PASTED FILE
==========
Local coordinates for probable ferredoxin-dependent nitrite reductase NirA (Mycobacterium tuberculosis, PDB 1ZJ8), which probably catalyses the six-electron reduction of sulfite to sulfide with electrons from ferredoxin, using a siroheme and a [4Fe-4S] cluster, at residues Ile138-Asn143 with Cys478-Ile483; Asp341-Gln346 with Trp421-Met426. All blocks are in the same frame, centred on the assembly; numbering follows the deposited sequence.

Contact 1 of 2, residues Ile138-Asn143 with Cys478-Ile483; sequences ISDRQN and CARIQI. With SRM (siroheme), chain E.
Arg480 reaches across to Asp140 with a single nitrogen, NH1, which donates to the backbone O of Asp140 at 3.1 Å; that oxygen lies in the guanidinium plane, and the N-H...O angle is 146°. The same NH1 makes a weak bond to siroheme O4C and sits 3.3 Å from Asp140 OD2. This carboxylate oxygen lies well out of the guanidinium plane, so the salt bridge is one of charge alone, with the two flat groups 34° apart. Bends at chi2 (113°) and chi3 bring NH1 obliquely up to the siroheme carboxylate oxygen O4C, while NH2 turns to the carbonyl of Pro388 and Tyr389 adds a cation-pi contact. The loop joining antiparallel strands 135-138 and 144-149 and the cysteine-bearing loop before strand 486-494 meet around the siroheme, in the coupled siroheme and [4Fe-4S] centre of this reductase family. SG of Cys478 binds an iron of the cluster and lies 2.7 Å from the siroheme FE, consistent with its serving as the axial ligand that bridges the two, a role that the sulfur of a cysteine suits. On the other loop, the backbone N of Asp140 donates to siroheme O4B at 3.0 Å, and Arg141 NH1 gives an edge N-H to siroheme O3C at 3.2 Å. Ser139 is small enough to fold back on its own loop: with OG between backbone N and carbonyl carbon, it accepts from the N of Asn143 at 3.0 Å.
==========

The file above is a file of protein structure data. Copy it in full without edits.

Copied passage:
Local coordinates for probable ferredoxin-dependent nitrite reductase NirA (Mycobacterium tuberculosis, PDB 1ZJ8), which probably catalyses the six-electron reduction of sulfite to sulfide with electrons from ferredoxin, using a siroheme and a [4Fe-4S] cluster, at residues Ile138-Asn143 with Cys478-Ile483; Asp341-Gln346 with Trp421-Met426. All blocks are in the same frame, centred on the assembly; numbering follows the deposited sequence.

Contact 1 of 2, residues Ile138-Asn143 with Cys478-Ile483; sequences ISDRQN and CARIQI. With SRM (siroheme), chain E.
Arg480 reaches across to Asp140 with a single nitrogen, NH1, which donates to the backbone O of Asp140 at 3.1 Å; that oxygen lies in the guanidinium plane, and the N-H...O angle is 146°. The same NH1 makes a weak bond to siroheme O4C and sits 3.3 Å from Asp140 OD2. This carboxylate oxygen lies well out of the guanidinium plane, so the salt bridge is one of charge alone, with the two flat groups 34° apart. Bends at chi2 (113°) and chi3 bring NH1 obliquely up to the siroheme carboxylate oxygen O4C, while NH2 turns to the carbonyl of Pro388 and Tyr389 adds a cation-pi contact. The loop joining antiparallel strands 135-138 and 144-149 and the cysteine-bearing loop before strand 486-494 meet around the siroheme, in the coupled siroheme and [4Fe-4S] centre of this reductase family. SG of Cys478 binds an iron of the cluster and lies 2.7 Å from the siroheme FE, consistent with its serving as the axial ligand that bridges the two, a role that the sulfur of a cysteine suits. On the other loop, the backbone N of Asp140 donates to siroheme O4B at 3.0 Å, and Arg141 NH1 gives an edge N-H to siroheme O3C at 3.2 Å. Ser139 is small enough to fold back on its own loop: with OG between backbone N and carbonyl carbon, it accepts from the N of Asn143 at 3.0 Å.